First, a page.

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Featured Publication

Actionable diagnosis of neuroleptospirosis by next-generation sequencing

Many cases of encephalitis remain undiagnosed despite extensive clinical testing. Investigators sequenced DNA isolated from the cerebrospinal fluid of a patient with severe encephalitis. Sequencing identified the presence of a Leptospira strain that was later confirmed as the cause of the illness.
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Featured Publication

Development and validation of a next-generation sequencing-based protocol for 24-chromosome aneuploidy screening of embryos

An abnormal number of chromosomes, or chromosomal aneuploidy, is a major cause of in vitro fertilization (IVF) failure. Preimplantation genetic screening (PGS) of embryos increases the likelihood of successful implantation and pregnancy. Using HiSeq and MiSeq Systems, researchers demonstrated that next-generation sequencing–based PGS delivers results that are consistent with conventional array-based methods, while offering potential advantages.
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Featured Publication

XBP1 promotes triple-negative breast cancer by controlling the HIF1α pathway

Triple-negative breast cancer (TNBC) is an aggressive form of breast cancer in which tumor cells do not express estrogen receptor, progesterone receptor, and HER2 genes. Using ChIP-Seq, investigators discovered that activation of the XBP1 protein regulates the HIF1α pathway, driving tumorigenesis and TNBC progression. The finding may inform treatment strategies for this cancer subtype.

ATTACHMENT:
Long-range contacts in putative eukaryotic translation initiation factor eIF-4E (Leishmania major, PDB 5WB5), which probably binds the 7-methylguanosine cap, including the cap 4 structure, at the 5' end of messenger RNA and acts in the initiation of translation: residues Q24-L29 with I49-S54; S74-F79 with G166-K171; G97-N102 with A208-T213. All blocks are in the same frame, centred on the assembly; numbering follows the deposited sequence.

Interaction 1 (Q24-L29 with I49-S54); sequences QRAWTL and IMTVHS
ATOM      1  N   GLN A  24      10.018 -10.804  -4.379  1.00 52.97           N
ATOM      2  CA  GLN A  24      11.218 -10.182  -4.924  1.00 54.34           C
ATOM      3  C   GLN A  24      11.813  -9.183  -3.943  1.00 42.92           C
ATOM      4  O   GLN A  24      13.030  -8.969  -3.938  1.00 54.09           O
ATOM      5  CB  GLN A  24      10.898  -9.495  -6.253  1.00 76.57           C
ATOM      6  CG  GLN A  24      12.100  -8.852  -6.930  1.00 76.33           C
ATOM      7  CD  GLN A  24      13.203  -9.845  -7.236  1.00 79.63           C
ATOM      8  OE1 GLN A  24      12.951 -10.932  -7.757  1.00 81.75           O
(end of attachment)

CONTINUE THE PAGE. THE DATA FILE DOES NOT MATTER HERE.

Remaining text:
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Featured Publication Review

Metagenomics 2nd Edition

Metagenomics is the study of genomic DNA obtained from microorganisms that cannot be cultured in the laboratory. This document highlights recent publications that demonstrate the use of Illumina sequencing technologies in metagenomics.
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Actionable diagnosis of neuroleptospirosis by next-generation sequencing
NGS-based protocol for 24-chromosome aneuploidy screening of embryos
XBP1 promotes triple-negative breast cancer by controlling the HIF1α pathway
Featured Publication Review: Metagenomics 2nd Edition
PubMed Articles
Research Reviews

Actionable diagnosis of neuroleptospirosis by next-generation sequencing

Many cases of encephalitis remain undiagnosed despite extensive clinical testing. Investigators sequenced DNA isolated from the cerebrospinal fluid of a patient with severe encephalitis. Sequencing identified the presence of a Leptospira strain that was later confirmed as the cause of the illness.

Read more at PubMed »

Wilson MR, Naccache SN, Samayoa E, Biagtan M, Bashir H, et al. Actionable diagnosis of neuroleptospirosis by next-generation sequencing  New England Journal of Medicine

Integrated exome and transcriptome sequencing reveals ZAK isoform usage in gastric cancer

Researchers used exome and transcriptome sequencing as well as microarrays to characterize 51 gastric tumors and 32 cell lines. Meta-analysis identified gene and splice site mutations in addition to mutation-independent protein isoforms. Results revealed that over-expression of the ZAK kinase TV1 isoform activates multiple cancer-related pathways and is associated with tumorigenesis.